Indiana landowner threatens lawsuit to halt Rockies gas pipeline |

Indiana landowner threatens lawsuit to halt Rockies gas pipeline

The Associated Press
Aspen, CO Colorado

DANVILLE, Ind. ” A landowner whose property includes wetlands used by the endangered Indiana bat is threatening to sue in a bid to halt the final leg of a $4.9 billion natural gas pipeline.

The eastern portion of the Rockies Express Pipeline, which runs from northwest Colorado to Ohio, will cross Dave McCarroll’s 60 acres near Danville just west of Indianapolis that includes forested wetlands the bats use in the summer.

McCarroll has filed a letter of intent to sue, contending that the project would destroy habitat used by the bat, which is one of the nation’s most endangered terrestrial mammals.

Populations of the bat, which is about the size of a thumb, have fallen nearly 60 percent since it was listed as endangered in 1967.

A portion of the 639-mile pipeline will cross nine Indiana counties ” each of which harbors Indiana bat populations.

Aside from a possible lawsuit, about two dozen bat habitat surveys must be completed as part of a federal environmental document needed before construction can start in early June.

“If it’s a highway or a pipeline, it doesn’t matter,” said Rob Mies, director of the Bloomfield Hills, Mich.-based Organization for Bat Conservation. “When their habitat is taken away, your chances of those bats finding a new place are slim.”

Addressing the project’s effect on the bat is one of 149 environmental measures the Federal Energy Regulatory Commission, which oversees the project, has placed on the pipeline before final approval is granted.

Pipeline officials stand by their environmental record and say the project needs to go ahead to tap into gas-rich areas in Colorado and Wyoming.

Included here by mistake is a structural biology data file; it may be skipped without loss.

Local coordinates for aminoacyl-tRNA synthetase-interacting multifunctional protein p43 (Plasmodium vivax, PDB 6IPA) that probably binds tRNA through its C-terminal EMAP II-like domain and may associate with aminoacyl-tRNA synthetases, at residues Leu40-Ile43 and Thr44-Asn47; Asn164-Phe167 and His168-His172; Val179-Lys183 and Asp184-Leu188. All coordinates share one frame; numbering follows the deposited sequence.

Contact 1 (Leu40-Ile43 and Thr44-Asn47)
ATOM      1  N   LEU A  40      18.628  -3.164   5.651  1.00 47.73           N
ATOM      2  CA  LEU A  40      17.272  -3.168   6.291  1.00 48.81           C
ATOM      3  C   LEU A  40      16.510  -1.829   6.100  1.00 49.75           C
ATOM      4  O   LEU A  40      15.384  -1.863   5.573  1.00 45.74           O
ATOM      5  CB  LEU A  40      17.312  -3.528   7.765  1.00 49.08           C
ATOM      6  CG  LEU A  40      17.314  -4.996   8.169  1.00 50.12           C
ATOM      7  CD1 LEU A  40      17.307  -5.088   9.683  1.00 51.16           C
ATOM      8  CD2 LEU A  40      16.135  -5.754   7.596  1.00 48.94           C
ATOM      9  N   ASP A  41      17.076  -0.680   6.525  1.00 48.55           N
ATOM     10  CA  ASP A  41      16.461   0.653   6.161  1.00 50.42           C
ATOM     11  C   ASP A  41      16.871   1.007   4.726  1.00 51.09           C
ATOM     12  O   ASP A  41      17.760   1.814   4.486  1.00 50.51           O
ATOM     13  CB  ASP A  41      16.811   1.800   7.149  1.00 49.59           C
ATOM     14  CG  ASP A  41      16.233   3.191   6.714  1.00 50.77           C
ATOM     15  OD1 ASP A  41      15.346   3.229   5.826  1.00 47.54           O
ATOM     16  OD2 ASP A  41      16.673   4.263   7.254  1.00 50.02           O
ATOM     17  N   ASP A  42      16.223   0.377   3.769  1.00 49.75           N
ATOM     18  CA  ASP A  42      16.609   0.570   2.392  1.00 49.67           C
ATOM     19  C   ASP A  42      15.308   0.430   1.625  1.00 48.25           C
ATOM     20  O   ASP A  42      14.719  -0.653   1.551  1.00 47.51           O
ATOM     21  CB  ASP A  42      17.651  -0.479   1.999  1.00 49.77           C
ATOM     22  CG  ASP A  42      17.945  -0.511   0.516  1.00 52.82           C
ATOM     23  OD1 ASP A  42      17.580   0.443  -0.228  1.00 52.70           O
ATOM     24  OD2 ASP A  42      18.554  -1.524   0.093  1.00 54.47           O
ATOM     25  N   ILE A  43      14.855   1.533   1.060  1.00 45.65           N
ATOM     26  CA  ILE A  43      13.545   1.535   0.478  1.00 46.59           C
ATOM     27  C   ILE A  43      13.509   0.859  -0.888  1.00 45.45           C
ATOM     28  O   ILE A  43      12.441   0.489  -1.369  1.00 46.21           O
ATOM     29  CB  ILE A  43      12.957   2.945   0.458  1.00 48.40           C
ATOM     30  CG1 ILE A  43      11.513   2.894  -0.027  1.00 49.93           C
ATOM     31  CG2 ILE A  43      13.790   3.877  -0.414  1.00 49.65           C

“It’s important that as we try to rely more on clean sources of energy, this natural gas pipeline will transport natural gas from where it’s plentiful throughout the country, including Indiana,” said Allen Fore, a spokesman for Rockies Express Pipeline.

Four Indiana gas companies will tap into the pipeline, which is being developed by Rockies Express Pipeline LLC and three other companies.

In November, federal regulators issued a draft environmental-impact statement that determined the pipeline was an “environmentally acceptable action,” although Rockies Express East “is likely to adversely affect” the Indiana bat population.

Ongoing talks between U.S. Fish and Wildlife officials and the federal energy commission could lead to agreements on how to protect the Indiana bat and alter the draft report’s conclusions.

Robert R. Clark, the attorney representing McCarroll, said the draft statement ignores the Endangered Species Act and jeopardizes the Indiana bat population.

In a Feb. 8 letter, Clark notified the pipeline, also know ans REX-East, and five federal agencies that McCarroll intends to seek an injunction requiring them to “follow federal law and preserve the endangered species and habitat” on his property.

Surveyors hired by McCarroll found 10 Indiana bats, including six lactating females, on his property ” evidence that led a scientist to determine the likely existence of a maternal colony.

Clark argues the pipeline’s aggressive schedule denies the commission enough time to assess the project’s environmental effect without additional surveys.

Last week, McCarroll agreed to allow surveyors on his property. He and his attorney have recommended an alternate path that McCarroll says would avoid the bat habitat and add less than a quarter of a mile to the pipeline’s route.


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